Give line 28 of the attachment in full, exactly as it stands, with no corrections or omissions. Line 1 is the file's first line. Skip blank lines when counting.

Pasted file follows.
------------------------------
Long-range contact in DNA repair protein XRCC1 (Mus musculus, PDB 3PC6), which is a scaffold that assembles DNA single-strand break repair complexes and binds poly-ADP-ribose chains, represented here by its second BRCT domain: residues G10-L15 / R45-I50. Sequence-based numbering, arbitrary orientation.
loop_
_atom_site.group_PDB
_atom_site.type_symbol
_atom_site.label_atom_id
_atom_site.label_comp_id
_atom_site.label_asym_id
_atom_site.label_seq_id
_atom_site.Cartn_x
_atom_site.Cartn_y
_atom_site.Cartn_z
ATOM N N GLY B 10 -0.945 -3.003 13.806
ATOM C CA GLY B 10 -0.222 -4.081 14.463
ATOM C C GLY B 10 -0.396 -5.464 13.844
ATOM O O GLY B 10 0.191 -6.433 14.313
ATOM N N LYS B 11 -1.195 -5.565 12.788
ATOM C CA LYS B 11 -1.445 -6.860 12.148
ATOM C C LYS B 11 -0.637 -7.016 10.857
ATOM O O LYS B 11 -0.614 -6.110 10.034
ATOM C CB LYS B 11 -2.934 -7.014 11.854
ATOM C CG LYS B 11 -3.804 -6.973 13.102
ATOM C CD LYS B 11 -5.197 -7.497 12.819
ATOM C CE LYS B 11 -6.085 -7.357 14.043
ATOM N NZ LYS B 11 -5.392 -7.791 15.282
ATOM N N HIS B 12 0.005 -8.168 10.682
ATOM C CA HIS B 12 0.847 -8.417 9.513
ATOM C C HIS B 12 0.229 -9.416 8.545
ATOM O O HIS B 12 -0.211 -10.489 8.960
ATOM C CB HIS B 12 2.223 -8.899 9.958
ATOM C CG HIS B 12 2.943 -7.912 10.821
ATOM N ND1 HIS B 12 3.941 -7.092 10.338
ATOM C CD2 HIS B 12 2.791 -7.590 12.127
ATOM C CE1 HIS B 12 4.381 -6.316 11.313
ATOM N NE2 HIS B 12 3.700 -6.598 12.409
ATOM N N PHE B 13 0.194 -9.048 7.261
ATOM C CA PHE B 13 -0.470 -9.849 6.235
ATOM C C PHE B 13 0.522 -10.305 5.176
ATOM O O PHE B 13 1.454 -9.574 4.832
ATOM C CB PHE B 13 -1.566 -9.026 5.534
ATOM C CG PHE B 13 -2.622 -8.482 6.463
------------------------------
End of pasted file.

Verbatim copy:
ATOM O O HIS B 12 -0.211 -10.489 8.960